Experts cast doubt on India’s Dh22bn tree-planting plan

They believe the programme to build new plantations rather than replenish degraded natural forests could damage ecosystems and take away the rights of communities, reports Samanth Subramanian.

Labourers working for Assam state's forest department cut trees near the Amsang Wildlife Sanctuary on the outskirts of Guwahati city, north-east India, on April 19, 2010, for the construction of a 678-kilometre motorway. EPA
Beta V.1.0 - Powered by automated translation

India’s environment ministry is preparing to disburse 400 billion rupees (Dh22bn) to state governments to plant thousands of hectares of new trees, but experts are not convinced that this will be enough to reverse the damage to the country’s forest cover.

Bureaucrats from state governments met in New Delhi on Friday and Saturday to consult with the environment ministry about the rules by which these funds will be distributed. The rules will be framed within a month, said S S Negi, the director general of forests.

The money has been accumulated since 1980, when the Forest Conservation Act stipulated that for every diversion of forest land for other purposes, an equal land area must be planted with forests to maintain India’s forest cover.

Since then corporations and government agencies have had to pay into a forestation fund when buying or taking over forested land to be cleared and used for purposes approved by the authorities. Payments range from 438,000 rupees to 1.04 million rupees per hectare, depending on the quality of the forest.

On average the government now receives 60 billion rupees a year from such payments, which are earmarked for afforestation – the planting of new forests in areas where there was previously no forest cover.

So far, however, the environment ministry has been disbursing very little of this money to states. The last survey of India’s forests showed a 0.18 per cent increase in forest cover between 2010 and 2012, but most of this increase was a result of correcting a data error from the previous survey.

In the same survey, 15 of India’s 29 states – including some of the most thickly forested, such as Maharashtra and the seven northeastern states – reported a decline in forest cover.

Noting the government’s lethargy in distributing afforestation money, the supreme court in 2002 directed the establishment of a new bill for such funds. It took until last year, however, for an afforestation draft law to be introduced into parliament. The bill was passed in July.

But Neera Singh, a professor in the University of Toronto’s faculty of forestry, said that the very idea of planting fresh forests was flawed.

"Plantations are a very poor substitute for natural forests, as they can never replicate the biodiversity present in a natural forest," Dr Singh told The National. "Mostly, plantations include fewer tree species, are often monocultures that use up a lot of water, and have a negative environmental impact."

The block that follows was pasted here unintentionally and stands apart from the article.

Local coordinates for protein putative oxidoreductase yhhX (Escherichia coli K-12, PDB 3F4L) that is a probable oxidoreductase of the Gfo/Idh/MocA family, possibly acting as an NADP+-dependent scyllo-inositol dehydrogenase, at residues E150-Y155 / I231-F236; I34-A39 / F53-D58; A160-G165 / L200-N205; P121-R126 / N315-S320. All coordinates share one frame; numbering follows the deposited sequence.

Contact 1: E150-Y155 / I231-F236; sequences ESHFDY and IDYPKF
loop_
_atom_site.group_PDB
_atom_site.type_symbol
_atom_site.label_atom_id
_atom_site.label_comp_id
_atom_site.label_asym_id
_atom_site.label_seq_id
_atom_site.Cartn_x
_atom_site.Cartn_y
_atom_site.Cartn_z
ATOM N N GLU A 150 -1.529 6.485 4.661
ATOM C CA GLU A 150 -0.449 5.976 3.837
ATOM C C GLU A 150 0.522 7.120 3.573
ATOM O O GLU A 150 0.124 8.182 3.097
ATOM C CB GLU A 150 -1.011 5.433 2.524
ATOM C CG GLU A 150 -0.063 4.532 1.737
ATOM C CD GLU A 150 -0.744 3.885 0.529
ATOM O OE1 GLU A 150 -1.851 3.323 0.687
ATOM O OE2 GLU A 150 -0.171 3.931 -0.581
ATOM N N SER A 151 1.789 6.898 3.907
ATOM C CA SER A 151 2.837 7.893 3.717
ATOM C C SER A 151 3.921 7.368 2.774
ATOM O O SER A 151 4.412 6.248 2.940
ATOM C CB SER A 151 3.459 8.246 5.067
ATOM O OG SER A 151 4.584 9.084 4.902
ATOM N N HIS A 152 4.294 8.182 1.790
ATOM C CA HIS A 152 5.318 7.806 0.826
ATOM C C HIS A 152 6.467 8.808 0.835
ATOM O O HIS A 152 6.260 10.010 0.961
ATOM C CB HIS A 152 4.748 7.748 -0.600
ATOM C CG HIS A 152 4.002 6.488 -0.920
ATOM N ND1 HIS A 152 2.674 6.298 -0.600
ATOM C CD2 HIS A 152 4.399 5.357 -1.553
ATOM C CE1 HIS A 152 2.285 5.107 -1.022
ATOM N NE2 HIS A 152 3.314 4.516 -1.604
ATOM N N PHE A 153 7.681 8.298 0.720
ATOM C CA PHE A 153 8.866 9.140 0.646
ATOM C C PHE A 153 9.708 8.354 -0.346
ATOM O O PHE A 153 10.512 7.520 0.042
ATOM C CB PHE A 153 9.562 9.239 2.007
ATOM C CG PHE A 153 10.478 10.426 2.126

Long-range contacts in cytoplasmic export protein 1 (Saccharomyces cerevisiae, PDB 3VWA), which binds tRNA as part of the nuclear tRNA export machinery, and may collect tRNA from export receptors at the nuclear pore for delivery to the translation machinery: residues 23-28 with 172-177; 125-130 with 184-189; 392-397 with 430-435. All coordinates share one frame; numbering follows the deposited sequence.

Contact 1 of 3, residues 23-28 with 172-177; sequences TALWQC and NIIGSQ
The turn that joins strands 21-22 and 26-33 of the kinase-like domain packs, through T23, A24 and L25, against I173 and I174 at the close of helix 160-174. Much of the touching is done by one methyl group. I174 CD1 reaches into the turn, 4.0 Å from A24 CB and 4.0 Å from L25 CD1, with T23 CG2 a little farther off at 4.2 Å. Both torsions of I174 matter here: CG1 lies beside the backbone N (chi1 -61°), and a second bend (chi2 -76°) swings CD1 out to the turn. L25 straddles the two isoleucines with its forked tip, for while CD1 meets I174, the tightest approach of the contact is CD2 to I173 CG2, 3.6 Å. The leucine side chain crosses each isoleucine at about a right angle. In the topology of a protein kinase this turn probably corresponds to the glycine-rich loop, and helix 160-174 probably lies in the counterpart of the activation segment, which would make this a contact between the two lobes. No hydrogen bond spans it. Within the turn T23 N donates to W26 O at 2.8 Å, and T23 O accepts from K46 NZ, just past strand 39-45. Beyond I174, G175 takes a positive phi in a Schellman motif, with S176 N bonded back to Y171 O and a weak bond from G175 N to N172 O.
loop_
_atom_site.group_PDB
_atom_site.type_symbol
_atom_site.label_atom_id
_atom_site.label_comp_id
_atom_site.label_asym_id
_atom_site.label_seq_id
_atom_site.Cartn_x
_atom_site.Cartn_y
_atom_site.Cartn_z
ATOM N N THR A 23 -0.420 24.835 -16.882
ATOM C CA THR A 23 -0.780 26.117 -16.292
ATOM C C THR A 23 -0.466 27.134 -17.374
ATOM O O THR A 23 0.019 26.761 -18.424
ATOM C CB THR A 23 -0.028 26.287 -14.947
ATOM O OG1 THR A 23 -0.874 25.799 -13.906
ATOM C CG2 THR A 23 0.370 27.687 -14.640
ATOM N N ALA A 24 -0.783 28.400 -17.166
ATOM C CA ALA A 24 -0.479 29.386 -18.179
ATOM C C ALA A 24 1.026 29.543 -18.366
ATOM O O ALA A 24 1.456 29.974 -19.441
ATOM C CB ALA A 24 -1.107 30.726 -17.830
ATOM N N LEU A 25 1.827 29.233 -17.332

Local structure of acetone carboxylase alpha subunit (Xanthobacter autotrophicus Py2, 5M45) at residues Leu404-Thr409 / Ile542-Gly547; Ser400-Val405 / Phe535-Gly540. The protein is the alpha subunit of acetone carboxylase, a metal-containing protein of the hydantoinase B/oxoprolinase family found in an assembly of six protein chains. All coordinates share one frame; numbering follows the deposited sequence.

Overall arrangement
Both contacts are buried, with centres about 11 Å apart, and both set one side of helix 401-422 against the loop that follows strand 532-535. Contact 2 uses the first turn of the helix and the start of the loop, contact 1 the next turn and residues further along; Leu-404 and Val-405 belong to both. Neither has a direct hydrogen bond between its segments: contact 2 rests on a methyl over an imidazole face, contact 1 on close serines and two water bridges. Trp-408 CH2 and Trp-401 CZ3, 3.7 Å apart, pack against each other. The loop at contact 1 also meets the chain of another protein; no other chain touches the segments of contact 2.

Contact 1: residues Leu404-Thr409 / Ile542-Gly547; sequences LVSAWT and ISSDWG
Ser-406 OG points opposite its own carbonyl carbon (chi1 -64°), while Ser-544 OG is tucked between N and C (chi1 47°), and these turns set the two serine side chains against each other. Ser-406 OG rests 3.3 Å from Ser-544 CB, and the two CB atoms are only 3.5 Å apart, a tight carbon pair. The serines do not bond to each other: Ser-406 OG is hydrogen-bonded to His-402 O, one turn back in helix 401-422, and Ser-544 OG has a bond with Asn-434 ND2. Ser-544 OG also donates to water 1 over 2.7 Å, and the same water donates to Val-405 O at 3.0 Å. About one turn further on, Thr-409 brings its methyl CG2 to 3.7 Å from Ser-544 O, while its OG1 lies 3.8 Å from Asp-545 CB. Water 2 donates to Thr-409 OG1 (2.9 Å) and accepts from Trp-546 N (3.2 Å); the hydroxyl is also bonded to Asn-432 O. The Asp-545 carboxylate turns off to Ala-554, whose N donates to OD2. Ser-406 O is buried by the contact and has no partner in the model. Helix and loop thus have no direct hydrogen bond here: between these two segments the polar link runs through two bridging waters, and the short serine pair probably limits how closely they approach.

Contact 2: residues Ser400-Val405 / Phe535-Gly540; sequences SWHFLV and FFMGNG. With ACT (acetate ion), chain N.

The term “monocultures” refers to large plantations of a single species of tree – teak, for instance, or bamboo. A natural forest, however, automatically incorporates several species of plants and trees.

Previous afforestation efforts by the Indian government have ended up in creating monoculture forests, often consisting of trees deemed commercially valuable.

“[These efforts] have not been successful, as plants have not survived and frequently they are not native to the area,” Ajay Kumar Saxena, the programme manager for forestry at the Centre for Science and Environment, a New Delhi-based non-profit organisation.

“Therefore, these plantations do not restore local ecology” and only produce timber, he said, adding that this meant they were not useful for locals. A natural forest’s mix of plants and trees can support a richer ecosystem, which balances the intake of nutrients from the soil. This keeps the soil in the area rich and better for growing crops.

Nandikesh Sivalingam, a campaigner for forests at Greenpeace India, said the government would be better off preventing further damage to India’s forest cover, rather than permitting the felling of old-growth forests to satisfy the industrial sector’s appetite for land.

Mr Sivalingam also worried that the government had made no plans to consult village councils and tribes that live in and around degraded forests or forested land being sold or taken over, contravening the Forest Rights Act (FRA) of 2006.

“Community forest rights should be identified, and they should be given the right to conserve and manage the forests as per the FRA,” he said. “With community forests, conservation and resource use plans should be created at the village level, and the state should assist village councils with funds and technical support wherever necessary.”

Taking away the rights of these communities, he said, “will only further strengthen the government’s control over natural resources”.

Grass roots initiatives to protect or replenish forests have been successfully implemented in the past in India, Dr Singh said.

“Instead of planting trees, natural forest regeneration with community involvement can be encouraged,” she said. “Village councils should receive money for restoring or regenerating forests.”

But under the current scheme, Mr Sivalingam said, the money is likely to be spent by government departments with little knowledge or experience of how local communities interact with forests.

In the current context of scare land availability, he said, there is now a clear danger of community land being taken away, or natural forests being cut to make way for plantations.